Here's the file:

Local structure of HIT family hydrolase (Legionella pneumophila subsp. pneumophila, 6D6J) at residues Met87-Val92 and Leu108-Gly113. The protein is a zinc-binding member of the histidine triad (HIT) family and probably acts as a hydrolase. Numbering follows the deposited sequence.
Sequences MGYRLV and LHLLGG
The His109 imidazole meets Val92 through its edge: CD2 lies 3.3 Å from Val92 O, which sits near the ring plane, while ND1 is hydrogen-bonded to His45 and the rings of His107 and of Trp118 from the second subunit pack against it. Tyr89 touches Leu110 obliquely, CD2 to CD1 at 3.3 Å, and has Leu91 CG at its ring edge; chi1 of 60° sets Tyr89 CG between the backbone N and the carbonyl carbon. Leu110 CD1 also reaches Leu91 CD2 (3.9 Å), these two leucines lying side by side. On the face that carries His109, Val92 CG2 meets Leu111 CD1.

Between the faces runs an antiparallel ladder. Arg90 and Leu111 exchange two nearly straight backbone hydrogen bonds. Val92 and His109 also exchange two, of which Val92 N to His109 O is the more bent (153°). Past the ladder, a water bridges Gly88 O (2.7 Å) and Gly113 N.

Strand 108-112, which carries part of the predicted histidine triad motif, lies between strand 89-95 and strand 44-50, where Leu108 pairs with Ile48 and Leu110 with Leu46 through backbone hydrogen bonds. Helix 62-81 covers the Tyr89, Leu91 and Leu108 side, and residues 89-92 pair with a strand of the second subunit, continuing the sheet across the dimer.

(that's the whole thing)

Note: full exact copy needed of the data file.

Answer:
Local structure of HIT family hydrolase (Legionella pneumophila subsp. pneumophila, 6D6J) at residues Met87-Val92 and Leu108-Gly113. The protein is a zinc-binding member of the histidine triad (HIT) family and probably acts as a hydrolase. Numbering follows the deposited sequence.
Sequences MGYRLV and LHLLGG
The His109 imidazole meets Val92 through its edge: CD2 lies 3.3 Å from Val92 O, which sits near the ring plane, while ND1 is hydrogen-bonded to His45 and the rings of His107 and of Trp118 from the second subunit pack against it. Tyr89 touches Leu110 obliquely, CD2 to CD1 at 3.3 Å, and has Leu91 CG at its ring edge; chi1 of 60° sets Tyr89 CG between the backbone N and the carbonyl carbon. Leu110 CD1 also reaches Leu91 CD2 (3.9 Å), these two leucines lying side by side. On the face that carries His109, Val92 CG2 meets Leu111 CD1.

Between the faces runs an antiparallel ladder. Arg90 and Leu111 exchange two nearly straight backbone hydrogen bonds. Val92 and His109 also exchange two, of which Val92 N to His109 O is the more bent (153°). Past the ladder, a water bridges Gly88 O (2.7 Å) and Gly113 N.

Strand 108-112, which carries part of the predicted histidine triad motif, lies between strand 89-95 and strand 44-50, where Leu108 pairs with Ile48 and Leu110 with Leu46 through backbone hydrogen bonds. Helix 62-81 covers the Tyr89, Leu91 and Leu108 side, and residues 89-92 pair with a strand of the second subunit, continuing the sheet across the dimer.